Very rarely has the first edition of a metal music festival put all
their cards on the table as that of CultFest
2015. Inexplicably emerging on the Indian music scene last year and
steadily gaining momentum (both monetary, structurally and through
word-of-mouth) over the past few months, CultFest promised us two big-name
metal superstars as part of the line-up of their maiden effort. And they sure
as shit didn’t disappoint on the day of April 11, 2015, as the concert saw the
debut performances of American deathcore stalwarts Suicide Silence and
almighty death metal legends Cannibal Corpse.
organised extraordinarily well for a first edition. With the Manpho
Convention Grounds on the northern edge of the city as its sanctum
sanctorum, the festival featured all the usual trappings of a large-scale metal
gig: merch stands, well-supplied (if not slightly overpriced) food stalls, and
even an X-Box booth of all things. While the start of the festival’s
performances in the late afternoon was slightly unusual timing for a metal gig,
the CultCrew managed each of the bands’ timeslots with great precision and nary
the performances of Pune’s Abraxas and Shillong’s Plague Throat.
CultFest’s tight live sound worked to Abraxas’ advantage as they brought their
breakdown-infused fury down on the masses. With frontman Karan Pote‘s
long locks of hair entering a state of perpetual motion, the band blazed through their
setlist without any pause for a breather, successfully pumping up the audience
for what was to come later that evening. Their performance almost made us
wonder when the bloody hell that “long-awaited” debut album of theirs
would come out.
|Iaidon of Plague Throat (Pic by Sairaj R Kamath)|
Meanwhile, Plague Throat were that evening’s perfect example of
“doing more with less”. In spite of being restricted to three members
with one rhythm guitar between them, the band belted out riff after groovy
death metal riff, evoking an especially passionate response from some of their
homegrown fans in the crowd. Nangsan‘s guitar solos were the high point
of their performance, and anyone in the crowd at that point could’ve been
forgiven for thinking that despite being a death metal band, these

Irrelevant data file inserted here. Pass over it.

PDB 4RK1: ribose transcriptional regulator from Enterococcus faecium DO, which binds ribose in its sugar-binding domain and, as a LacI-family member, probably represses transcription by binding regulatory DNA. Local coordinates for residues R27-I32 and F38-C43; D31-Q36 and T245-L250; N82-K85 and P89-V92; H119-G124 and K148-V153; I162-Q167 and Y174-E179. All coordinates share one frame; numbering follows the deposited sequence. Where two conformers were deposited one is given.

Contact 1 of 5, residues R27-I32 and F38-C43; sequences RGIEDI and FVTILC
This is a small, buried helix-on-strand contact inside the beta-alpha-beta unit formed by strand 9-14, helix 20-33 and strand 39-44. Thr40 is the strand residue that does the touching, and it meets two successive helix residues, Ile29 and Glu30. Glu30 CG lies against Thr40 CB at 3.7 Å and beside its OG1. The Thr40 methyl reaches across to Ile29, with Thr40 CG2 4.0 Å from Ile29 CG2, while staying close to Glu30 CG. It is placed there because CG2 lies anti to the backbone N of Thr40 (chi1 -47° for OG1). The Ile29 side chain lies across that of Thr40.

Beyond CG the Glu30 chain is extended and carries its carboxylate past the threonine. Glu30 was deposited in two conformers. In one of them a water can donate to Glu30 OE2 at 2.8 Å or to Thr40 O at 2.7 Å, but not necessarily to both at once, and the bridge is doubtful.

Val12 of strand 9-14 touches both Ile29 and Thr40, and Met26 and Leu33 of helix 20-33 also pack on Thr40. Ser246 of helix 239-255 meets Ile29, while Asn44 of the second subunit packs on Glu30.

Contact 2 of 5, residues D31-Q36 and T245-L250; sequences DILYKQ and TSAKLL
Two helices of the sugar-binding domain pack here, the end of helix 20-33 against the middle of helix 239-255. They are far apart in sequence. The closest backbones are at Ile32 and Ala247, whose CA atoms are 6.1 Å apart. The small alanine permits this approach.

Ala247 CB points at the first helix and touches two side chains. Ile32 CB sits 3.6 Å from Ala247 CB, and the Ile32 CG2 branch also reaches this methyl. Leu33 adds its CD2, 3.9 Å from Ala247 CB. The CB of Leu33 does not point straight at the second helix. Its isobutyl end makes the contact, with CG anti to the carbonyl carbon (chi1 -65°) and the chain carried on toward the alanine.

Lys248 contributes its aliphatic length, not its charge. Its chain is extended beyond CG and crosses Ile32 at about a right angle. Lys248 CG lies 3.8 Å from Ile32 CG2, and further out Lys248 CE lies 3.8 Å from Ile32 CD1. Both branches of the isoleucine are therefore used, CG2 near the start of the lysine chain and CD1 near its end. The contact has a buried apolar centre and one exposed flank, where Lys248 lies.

Shillong-based metallers perhaps held a candle to the groove metal majesty and
shred-tastic solo guitar of Pantera
and Dimebag Darrell. Or at the very
least, ‘The Great Southern Trendkill’
relaxed but still tantalising half-hour wait for Suicide Silence to come on at
6:45. This afforded a breather for the audience to grab a bite to eat, have a
smoke, and recharge their batteries for the main event. Finally, at around 7, Suicide Silence hit the stage.
|Eddie Hermida of Suicide Silence (Pic by Sairaj R Kamath)|
From older favourites like “No
Pity for a Coward” and “Unanswered”
to newer hits like “You Can’t Stop Me”
and “O.C.D” (their “party-jam”, as
the band called it), Suicide Silence ripped through their setlist in a blaze of
breakdowns and wind-milling. Eddie
Hermida and co. were an emotive and frenetic bunch, constantly headbanging
and gurning at the audience and making them sing along to the choruses of
tracks like “Fuck Everything”. The
moshpits kicked up huge dust clouds at that point, further fuelled by Hermida’s
pig squeals and Mark Heylmun’s and Chris Garza’s slamming riffs. It was
almost like the space pigs from the ‘Duke
Nukem’ games had suddenly landed on Earth with fuck-off loud instruments
and a wall of amps.
even though the drums slightly overpowered the guitars in the live mix. One
down, one to go.
|George ‘Corpsegrinder’ Fisher of Cannibal Corpse (Pic by Sairaj R Kamath)|
Even as Suicide Silence left the stage, a downpour of rain started
bringing itself down on CultFest, threatening to put a damper on the final hour
of the concert. However, it was with still-high spirits that the crowd welcomed
Cannibal Corpse on to the stage.
Preferring not to mince words, the ‘Corpse immediately got down to business and
unleashed “Scourge of Iron” in a
wave of old-school death metal riffage and monstrous growls. Where Suicide
Silence had brewed up a sandstorm in the audience, Cannibal Corpse made their
fans mosh and headbang in a messy pit of mud and slush in the midst of the
ongoing rains. Their setlist acknowledged almost all the eras of their 25-plus
year career, right from older fare like “I
Cum Blood” and “Sentenced to Burn”
to their most recent head-splitters like “Demented
Aggression” and “Kill or Become”.
It got to the point where the bouncers and even some of the pit crew had to
manually hold the barricades steady to hold back the wave of rabid metalheads.
CultFest, forcing the ‘Corpse to end their set about 20 minutes early with
their seminal hit “Hammer Smashed Face”
and an encore of “Make Them Suffer”.
While this certainly pleased the entire crowd, it took some doing by the
CultCrew to convince some of the fans at the barricades screaming “one more
song!” that the concert had actually ended; even after the band had packed
everything in, funnily enough.
spoilsport at the last hour, CultFest’s first edition was a definite success.
The team brought down talent that we could only hope to see at least once or
twice in our lifetimes, while two giants in American heavy metal were
introduced to whole new legion of fans to perhaps visit one more time in the
future. Corpsegrinder’s Neck be praised; it was a blast.